When I was little, there was this great piece of furniture that lived in the corner of our sitting room. It was much taller than me, and stood on these long, spindly legs. It was about waist high for adults, and was the perfect size for making playhouses underneath if you’re a child. Two glass doors, always locked, held the contents of what I thought was some kind of grown-ups version of Eden - the promised but forbidden land where adults would go to pray every evening after six. My parents' drink cabinet was always full of exotic looking things; decanters and shakers and measurers and bottles upon bottles of booze. 

I am now of an age where even if I don’t have an actual piece of furniture for my alcohol, I do have a drinks tray that, like my parents’ cabinet, takes pride of place in the corner of my sitting room. This is where I store my bottles of whiskey, cognac and gin, plus a random bottle of Bailey’s should someone be mad enough to want it. I love my drinks tray; I’m always fiddling with it, organising and reorganising the bottles so that it looks Instagram perfect. But recently I’ve begun to ask the question; while my drinks tray is certainly good looking, am I actually storing my spirits correctly? What’s the point in investing a great bottle of whiskey if I don’t even know how to look after it? 

What are the golden rules for storing whiskey?

Unlike wine, whiskey does not have a shelf life. No serious whiskey drinker is going to look at a bottle of single malt and think that if they open it, the drink will start to deteriorate. That means that you can leave your opened whiskey bottle for long periods of time, and still come back to the same taste. Within reason of course - in this case, long periods of time is around a year or so. As long as you store your open bottles upright and away from the heat and light, you’re golden. After that, oxygen works its evil magic and a nasty chemical reaction called oxidation begins taking place. Rather like the way metal goes rusty if you don’t keep it clean, whiskey will effectively “rust” if left in an opened bottle untouched. The more headspace (air) that is in the bottle, the more oxidation occurs. This is a particularly useful bit of knowledge when it comes to ordering whiskey in a bar. If the bottle looks like it has been opened for a while, chances are it won’t taste as good as it could. Ask the barman or woman how long it’s been hanging around before parting with any hard earned cash.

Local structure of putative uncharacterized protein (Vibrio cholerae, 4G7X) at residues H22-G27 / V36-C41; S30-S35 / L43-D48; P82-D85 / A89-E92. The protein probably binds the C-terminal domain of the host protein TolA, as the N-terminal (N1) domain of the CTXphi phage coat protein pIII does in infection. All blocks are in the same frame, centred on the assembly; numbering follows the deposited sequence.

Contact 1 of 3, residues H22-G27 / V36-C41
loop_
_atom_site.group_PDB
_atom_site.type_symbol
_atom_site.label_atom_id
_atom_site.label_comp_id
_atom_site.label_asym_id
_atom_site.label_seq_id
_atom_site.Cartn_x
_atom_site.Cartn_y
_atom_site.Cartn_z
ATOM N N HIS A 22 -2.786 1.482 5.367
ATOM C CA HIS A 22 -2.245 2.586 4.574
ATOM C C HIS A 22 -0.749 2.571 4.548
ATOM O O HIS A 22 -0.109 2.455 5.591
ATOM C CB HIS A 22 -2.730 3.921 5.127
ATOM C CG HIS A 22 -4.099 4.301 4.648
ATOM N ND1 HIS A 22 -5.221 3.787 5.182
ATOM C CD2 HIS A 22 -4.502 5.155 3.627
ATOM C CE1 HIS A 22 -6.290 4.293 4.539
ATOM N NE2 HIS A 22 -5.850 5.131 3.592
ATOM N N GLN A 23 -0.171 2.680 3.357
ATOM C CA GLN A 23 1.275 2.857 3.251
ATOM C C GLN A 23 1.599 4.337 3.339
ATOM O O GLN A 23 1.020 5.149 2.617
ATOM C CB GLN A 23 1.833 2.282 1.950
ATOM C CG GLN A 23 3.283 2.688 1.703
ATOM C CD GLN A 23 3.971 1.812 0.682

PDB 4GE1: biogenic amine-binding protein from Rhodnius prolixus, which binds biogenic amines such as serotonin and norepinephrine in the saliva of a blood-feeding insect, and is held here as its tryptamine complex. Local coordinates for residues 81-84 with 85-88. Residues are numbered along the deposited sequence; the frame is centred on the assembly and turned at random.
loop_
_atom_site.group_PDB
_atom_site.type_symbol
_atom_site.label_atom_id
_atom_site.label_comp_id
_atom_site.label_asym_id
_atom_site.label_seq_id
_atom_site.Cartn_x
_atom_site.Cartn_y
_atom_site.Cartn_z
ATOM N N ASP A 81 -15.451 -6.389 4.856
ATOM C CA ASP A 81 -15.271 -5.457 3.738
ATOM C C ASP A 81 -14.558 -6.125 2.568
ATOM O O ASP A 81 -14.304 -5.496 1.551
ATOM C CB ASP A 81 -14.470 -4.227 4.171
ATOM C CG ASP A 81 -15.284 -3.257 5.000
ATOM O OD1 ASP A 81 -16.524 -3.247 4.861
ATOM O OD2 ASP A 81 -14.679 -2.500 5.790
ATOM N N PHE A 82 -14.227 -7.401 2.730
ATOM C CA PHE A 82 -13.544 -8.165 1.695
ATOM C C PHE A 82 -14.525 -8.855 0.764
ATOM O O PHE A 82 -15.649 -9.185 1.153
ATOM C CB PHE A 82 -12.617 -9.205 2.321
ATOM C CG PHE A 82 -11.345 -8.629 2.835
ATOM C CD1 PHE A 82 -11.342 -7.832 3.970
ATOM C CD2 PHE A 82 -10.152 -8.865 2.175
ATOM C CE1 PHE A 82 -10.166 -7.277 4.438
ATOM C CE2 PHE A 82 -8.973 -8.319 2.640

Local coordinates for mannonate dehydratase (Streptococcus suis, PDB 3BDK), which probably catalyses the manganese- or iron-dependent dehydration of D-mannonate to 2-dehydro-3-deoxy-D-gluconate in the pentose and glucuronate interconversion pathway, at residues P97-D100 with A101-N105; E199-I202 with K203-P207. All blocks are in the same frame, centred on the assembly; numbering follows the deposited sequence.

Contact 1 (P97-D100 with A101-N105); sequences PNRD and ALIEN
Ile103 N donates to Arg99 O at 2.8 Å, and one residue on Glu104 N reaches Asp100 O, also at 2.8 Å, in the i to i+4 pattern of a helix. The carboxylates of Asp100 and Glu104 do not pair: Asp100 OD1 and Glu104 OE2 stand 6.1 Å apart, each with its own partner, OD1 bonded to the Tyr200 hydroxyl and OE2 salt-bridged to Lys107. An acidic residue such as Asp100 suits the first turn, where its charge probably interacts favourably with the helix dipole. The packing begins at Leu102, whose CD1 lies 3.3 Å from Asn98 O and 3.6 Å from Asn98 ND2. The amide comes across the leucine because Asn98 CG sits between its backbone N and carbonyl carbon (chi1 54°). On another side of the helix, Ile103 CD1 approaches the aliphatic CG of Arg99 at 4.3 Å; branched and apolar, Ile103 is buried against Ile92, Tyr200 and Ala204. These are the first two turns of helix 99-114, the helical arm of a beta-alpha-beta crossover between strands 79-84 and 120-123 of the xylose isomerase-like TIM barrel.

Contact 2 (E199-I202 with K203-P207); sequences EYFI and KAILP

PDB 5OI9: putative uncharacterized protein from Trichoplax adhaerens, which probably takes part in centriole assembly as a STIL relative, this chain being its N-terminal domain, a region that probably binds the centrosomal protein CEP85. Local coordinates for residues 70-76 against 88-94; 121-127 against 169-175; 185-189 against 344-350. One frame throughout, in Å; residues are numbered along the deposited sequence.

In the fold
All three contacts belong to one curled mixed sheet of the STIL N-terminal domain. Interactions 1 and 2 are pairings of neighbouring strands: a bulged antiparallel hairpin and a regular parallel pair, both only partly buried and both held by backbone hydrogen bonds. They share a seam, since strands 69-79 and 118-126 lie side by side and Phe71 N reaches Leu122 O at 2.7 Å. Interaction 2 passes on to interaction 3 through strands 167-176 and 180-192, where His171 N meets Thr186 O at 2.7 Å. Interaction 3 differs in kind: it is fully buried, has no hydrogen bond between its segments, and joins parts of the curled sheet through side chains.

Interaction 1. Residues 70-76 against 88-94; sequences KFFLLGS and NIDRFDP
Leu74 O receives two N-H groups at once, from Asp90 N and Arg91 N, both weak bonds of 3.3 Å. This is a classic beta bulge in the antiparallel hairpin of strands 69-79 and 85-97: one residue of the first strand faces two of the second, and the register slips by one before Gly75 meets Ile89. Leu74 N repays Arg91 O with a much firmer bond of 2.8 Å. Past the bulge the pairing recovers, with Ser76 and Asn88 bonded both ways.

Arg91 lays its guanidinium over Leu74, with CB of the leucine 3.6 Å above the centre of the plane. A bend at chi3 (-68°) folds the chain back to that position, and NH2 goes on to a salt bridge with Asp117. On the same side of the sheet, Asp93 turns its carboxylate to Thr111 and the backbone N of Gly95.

But all is not lost. There is a workaround to storing an opened bottle of whiskey long term. It’s called Private Preserve and is a mixture of carbon dioxide, nitrogen and argon that, when sprayed into an open bottle of whiskey (or wine, or even olive oil), will remove the oxygen and prolong the shelf life of the contents of the bottle. The product comes highly recommended, with many oenologists and whiskey enthusiasts extolling its virtues. 

How to store unopened bottles of whiskey

This is good information to have for your everyday whiskey bottles, but how do you store your whiskey when it's in sealed bottles? Say you’ve invested in something that you want to keep for a special occasion or that you might think about reselling if times get hard? The good news is that whiskey, even cheap whiskey, is far more durable than wine. The average unopened bottle of life water should last at least ten years on the shelf (or tray), provided that you keep it away from strong light and heat sources. Big changes in temperature are whiskey’s enemy - so no overly air conditioned apartments or saunas please. While whiskey’s value is not as connected to its ageing as a bottle of wine (that continues to age in the bottle), be aware that in order to keep the quality at its optimum, you should try and keep it at a more or less constant temperature. So unlike vodka or even gin, you cannot store whiskey in the fridge or the freezer!

The second golden rule of storing sealed bottles is never, ever, store bottles horizontally. Because of its very high alcohol content - far higher than in wine - when whiskey comes into contact with the cork of the bottle for a long amount of time it will start to eat away at it. This will give the whiskey a rather nasty taste, similar to a corked bottle of wine (and will lose any value if you were keeping it for investment rather than drinking). However, it is a good idea to keep the cork moist. Think about tilting the bottle on its side about two or three times a year to make sure that the cork remains wet. This will keep the cork fresh and keep oxidation at bay (a dry cork lets air in). However, remember that whiskey can and does evaporate, even in a sealed bottle. This process is known as the angel’s share, perhaps the most impossibly romantic whiskey term to have ever been invented! 

So, now you know how to store your whiskey, whether it’s been opened or is still sealed. Why not add some more great whiskeys to your collection by discovering our full range?

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